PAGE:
Booty bands may seem like the latest fitness fad to sweep the nation, but far from their flimsy appearance, these resistance bands are easily one of the most effective and versatile tools that you can add to your workouts, whether at home or in the gym.
Often used to develop speed, mobility, or in a rehabilitation setting, bands like booty bands can also be used to develop overall strength and muscle mass.
Read on to discover more.
Can I Build Muscle with Bands?
If you’ve so much as glanced at a fitness influencer’s social media profile or taken part in an at-home workout, there’s a good chance you’ve come across booty bands. These looped elasticated bands belong to a diverse family of resistance bands, which come in different strengths and lengths.
While they’re often used in this setting as a way to “feel the burn,” these bands can actually be effective tools for muscle development.
Bands are for Beginners…
Fitness beginners, for example, will be able to see considerable strength and muscle tone gains after regularly working out with bands. They’re one of the safest ways to begin focused strength and conditioning work, allowing for a full range of motion through a joint without putting it under the intense pressure that free weights do.
And, because the dynamic force of resistance bands creates tension throughout the entire concentric and eccentric phases of an exercise, they’re a practical way to execute movement patterns under load with good form. After all, the long-term efficacy of any exercise lies in doing it correctly.
It’s not just beginners who can receive benefits from training with booty and resistance bands, however.
Athletes and experienced lifters often have a very narrow view of resistance bands, seeing them as merely a rehab tool rather than a practical addition to their daily workouts. In truth, Resistance bands can actually provide a better functional workout for athletes than free weights, offering more choice when it comes to resistance during a movement, as well as versatility.
They’re particularly useful when used in programs that are focused on developing speed, responsiveness, power, and overall muscular strength and endurance. Meanwhile, integrating them into sports-specific movement patterns allows athletes to perform under load while maintaining a dynamic quality.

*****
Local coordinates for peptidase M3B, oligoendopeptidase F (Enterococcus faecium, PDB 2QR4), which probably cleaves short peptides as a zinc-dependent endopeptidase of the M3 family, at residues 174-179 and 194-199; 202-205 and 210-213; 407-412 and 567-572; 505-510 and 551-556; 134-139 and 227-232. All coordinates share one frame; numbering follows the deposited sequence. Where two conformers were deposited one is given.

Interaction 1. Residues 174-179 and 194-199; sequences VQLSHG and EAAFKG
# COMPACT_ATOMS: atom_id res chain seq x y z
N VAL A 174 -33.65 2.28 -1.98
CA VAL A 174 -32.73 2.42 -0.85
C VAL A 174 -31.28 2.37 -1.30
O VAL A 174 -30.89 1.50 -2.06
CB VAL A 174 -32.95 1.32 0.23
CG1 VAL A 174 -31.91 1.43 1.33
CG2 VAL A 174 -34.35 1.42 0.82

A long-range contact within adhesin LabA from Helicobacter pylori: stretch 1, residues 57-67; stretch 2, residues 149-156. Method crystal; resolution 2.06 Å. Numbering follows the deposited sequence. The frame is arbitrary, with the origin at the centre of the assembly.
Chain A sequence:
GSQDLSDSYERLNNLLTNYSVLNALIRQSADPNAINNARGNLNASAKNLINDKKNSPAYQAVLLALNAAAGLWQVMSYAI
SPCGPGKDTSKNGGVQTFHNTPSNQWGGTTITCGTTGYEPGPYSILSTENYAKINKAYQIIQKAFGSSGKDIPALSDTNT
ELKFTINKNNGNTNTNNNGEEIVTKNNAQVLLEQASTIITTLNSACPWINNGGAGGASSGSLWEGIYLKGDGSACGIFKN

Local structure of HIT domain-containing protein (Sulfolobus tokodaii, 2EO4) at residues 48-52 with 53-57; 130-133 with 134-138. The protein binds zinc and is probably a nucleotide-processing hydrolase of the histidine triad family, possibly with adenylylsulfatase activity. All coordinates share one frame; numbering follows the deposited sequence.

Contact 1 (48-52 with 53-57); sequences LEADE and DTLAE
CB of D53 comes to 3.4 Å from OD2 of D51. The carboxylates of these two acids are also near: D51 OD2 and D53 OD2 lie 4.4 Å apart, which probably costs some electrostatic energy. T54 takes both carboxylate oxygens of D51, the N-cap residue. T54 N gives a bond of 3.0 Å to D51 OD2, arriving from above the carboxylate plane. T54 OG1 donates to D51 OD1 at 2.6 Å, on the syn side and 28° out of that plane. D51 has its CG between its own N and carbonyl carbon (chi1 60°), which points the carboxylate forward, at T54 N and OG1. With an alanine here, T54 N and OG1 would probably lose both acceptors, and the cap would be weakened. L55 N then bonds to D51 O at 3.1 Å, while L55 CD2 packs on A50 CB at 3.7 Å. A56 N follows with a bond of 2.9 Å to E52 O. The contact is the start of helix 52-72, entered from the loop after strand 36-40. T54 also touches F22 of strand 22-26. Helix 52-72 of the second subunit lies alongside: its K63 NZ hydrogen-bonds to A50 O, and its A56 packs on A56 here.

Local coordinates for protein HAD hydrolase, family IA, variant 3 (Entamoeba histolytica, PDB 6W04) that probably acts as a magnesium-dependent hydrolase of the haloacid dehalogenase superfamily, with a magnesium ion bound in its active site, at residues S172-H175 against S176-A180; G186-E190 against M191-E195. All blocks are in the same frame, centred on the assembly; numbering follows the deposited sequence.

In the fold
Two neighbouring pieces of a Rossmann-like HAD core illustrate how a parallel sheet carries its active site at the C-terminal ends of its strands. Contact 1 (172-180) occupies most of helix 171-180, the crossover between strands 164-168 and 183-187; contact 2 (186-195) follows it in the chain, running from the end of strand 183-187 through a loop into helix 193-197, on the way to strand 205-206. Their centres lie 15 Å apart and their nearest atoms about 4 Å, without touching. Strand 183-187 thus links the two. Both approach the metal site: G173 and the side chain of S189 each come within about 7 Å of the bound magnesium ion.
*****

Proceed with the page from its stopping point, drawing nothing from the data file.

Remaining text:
How to Build Muscle with Bands
The more conventional way to increase muscle mass involves lifting heavy weights during compound movements. Lots of people who already use resistance bands in their training will reach for the kettlebell or a barbell with plates to perform squats, for example, and keep their bands for mat exercises or as a stretching tool.
Interestingly, however, a 2016 meta-analysis of muscle activation comparisons between resistance bands and free weights concluded that training with bands can generate “relatively equal muscle adaptations” since there’s a link between time under tension and muscle strength.
So, what does this mean for building muscle?
Well, while resistance band training won’t give the extreme hypertrophied look that free weights can accomplish, bands will nevertheless increase muscle strength and mass. The key lies in the type of exercises you perform and how you perform them.
The most effective Resistance Band Protocol
As with free weights, the most effective way to increase muscle strength and mass with booty or any type of resistance band is to use a low-rep/high-load protocol.
For beginners, this means emphasizing form with lighter bands, while for advanced lifters and athletes, denser, heavyweight bands should be used to increase intensity.
Being elastic, bands provide more resistance the further apart they’re stretched, so performing a slow and steady workout will achieve more in terms of gains than faster movements.
As for the best exercises to perform in such a protocol, look no further than the Big 6 of bench press, deadlift, pull-up, row, shoulder press, and squat, these compound movements target multiple muscle groups at once, increasing muscle mass and offering a higher caloric expenditure in the process.
Depending on the density of the band used, beginners can focus on performing 3 sets of 6-8 reps of a lift before moving on to the next one. This could look something like:
- 3 x 7 squats
- 3 x 7 row
- 3 x 7 deadlift
- 3 x 7 shoulder press
More advanced people, meanwhile, should aim to perform 3 sets of 3-5 reps of each lift using the heaviest band they can. As with beginners, complete 3 sets per exercise before moving on to the next one.
Worth Adding to Your Toolkit
No matter your current level or lifting experience, if you want better performance at the gym or in elite-level sports, you need to add booty and resistance bands to your toolkit. Combing resistance band training with regular weight training and cardiovascular exercise will transform you into a functional, dynamic, and well-rounded athlete.
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